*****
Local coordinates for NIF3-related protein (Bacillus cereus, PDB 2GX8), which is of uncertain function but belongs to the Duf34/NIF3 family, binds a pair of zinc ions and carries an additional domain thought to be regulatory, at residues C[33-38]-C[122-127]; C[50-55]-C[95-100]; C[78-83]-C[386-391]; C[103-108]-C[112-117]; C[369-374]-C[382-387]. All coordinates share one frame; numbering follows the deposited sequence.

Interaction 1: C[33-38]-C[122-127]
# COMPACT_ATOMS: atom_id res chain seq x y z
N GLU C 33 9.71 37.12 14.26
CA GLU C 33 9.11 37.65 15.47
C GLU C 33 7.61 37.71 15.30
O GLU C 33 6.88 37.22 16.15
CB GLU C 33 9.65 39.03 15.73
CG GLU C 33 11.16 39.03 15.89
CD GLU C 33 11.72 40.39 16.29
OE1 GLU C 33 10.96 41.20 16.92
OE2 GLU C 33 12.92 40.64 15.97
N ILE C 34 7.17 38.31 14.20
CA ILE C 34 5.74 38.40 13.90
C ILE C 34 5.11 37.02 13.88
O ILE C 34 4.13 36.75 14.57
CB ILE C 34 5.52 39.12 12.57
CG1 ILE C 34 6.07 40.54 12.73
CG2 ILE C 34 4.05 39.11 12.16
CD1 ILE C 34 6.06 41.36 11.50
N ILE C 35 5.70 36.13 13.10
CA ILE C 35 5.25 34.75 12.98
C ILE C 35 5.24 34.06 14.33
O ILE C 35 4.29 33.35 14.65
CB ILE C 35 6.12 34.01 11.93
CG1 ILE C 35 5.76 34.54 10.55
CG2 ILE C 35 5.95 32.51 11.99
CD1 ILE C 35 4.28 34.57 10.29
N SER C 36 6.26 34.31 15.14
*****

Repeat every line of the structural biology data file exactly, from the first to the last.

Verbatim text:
Local coordinates for NIF3-related protein (Bacillus cereus, PDB 2GX8), which is of uncertain function but belongs to the Duf34/NIF3 family, binds a pair of zinc ions and carries an additional domain thought to be regulatory, at residues C[33-38]-C[122-127]; C[50-55]-C[95-100]; C[78-83]-C[386-391]; C[103-108]-C[112-117]; C[369-374]-C[382-387]. All coordinates share one frame; numbering follows the deposited sequence.

Interaction 1: C[33-38]-C[122-127]
# COMPACT_ATOMS: atom_id res chain seq x y z
N GLU C 33 9.71 37.12 14.26
CA GLU C 33 9.11 37.65 15.47
C GLU C 33 7.61 37.71 15.30
O GLU C 33 6.88 37.22 16.15
CB GLU C 33 9.65 39.03 15.73
CG GLU C 33 11.16 39.03 15.89
CD GLU C 33 11.72 40.39 16.29
OE1 GLU C 33 10.96 41.20 16.92
OE2 GLU C 33 12.92 40.64 15.97
N ILE C 34 7.17 38.31 14.20
CA ILE C 34 5.74 38.40 13.90
C ILE C 34 5.11 37.02 13.88
O ILE C 34 4.13 36.75 14.57
CB ILE C 34 5.52 39.12 12.57
CG1 ILE C 34 6.07 40.54 12.73
CG2 ILE C 34 4.05 39.11 12.16
CD1 ILE C 34 6.06 41.36 11.50
N ILE C 35 5.70 36.13 13.10
CA ILE C 35 5.25 34.75 12.98
C ILE C 35 5.24 34.06 14.33
O ILE C 35 4.29 33.35 14.65
CB ILE C 35 6.12 34.01 11.93
CG1 ILE C 35 5.76 34.54 10.55
CG2 ILE C 35 5.95 32.51 11.99
CD1 ILE C 35 4.28 34.57 10.29
N SER C 36 6.26 34.31 15.14